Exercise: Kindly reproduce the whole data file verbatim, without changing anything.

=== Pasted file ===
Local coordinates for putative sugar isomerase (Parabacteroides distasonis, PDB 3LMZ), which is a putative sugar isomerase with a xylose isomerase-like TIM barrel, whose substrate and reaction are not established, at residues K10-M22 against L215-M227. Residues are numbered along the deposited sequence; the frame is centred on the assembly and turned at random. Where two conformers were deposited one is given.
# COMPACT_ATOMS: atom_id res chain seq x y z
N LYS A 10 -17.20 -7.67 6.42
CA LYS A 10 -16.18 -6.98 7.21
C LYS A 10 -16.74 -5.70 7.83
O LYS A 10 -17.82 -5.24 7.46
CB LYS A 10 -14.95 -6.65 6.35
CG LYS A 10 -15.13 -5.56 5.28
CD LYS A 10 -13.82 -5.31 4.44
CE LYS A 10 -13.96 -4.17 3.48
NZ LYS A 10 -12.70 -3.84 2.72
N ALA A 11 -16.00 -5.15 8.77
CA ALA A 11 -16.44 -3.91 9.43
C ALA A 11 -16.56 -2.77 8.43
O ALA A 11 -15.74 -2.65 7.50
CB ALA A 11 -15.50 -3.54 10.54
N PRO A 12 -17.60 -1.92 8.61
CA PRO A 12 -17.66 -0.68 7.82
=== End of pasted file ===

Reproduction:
Local coordinates for putative sugar isomerase (Parabacteroides distasonis, PDB 3LMZ), which is a putative sugar isomerase with a xylose isomerase-like TIM barrel, whose substrate and reaction are not established, at residues K10-M22 against L215-M227. Residues are numbered along the deposited sequence; the frame is centred on the assembly and turned at random. Where two conformers were deposited one is given.
# COMPACT_ATOMS: atom_id res chain seq x y z
N LYS A 10 -17.20 -7.67 6.42
CA LYS A 10 -16.18 -6.98 7.21
C LYS A 10 -16.74 -5.70 7.83
O LYS A 10 -17.82 -5.24 7.46
CB LYS A 10 -14.95 -6.65 6.35
CG LYS A 10 -15.13 -5.56 5.28
CD LYS A 10 -13.82 -5.31 4.44
CE LYS A 10 -13.96 -4.17 3.48
NZ LYS A 10 -12.70 -3.84 2.72
N ALA A 11 -16.00 -5.15 8.77
CA ALA A 11 -16.44 -3.91 9.43
C ALA A 11 -16.56 -2.77 8.43
O ALA A 11 -15.74 -2.65 7.50
CB ALA A 11 -15.50 -3.54 10.54
N PRO A 12 -17.60 -1.92 8.61
CA PRO A 12 -17.66 -0.68 7.82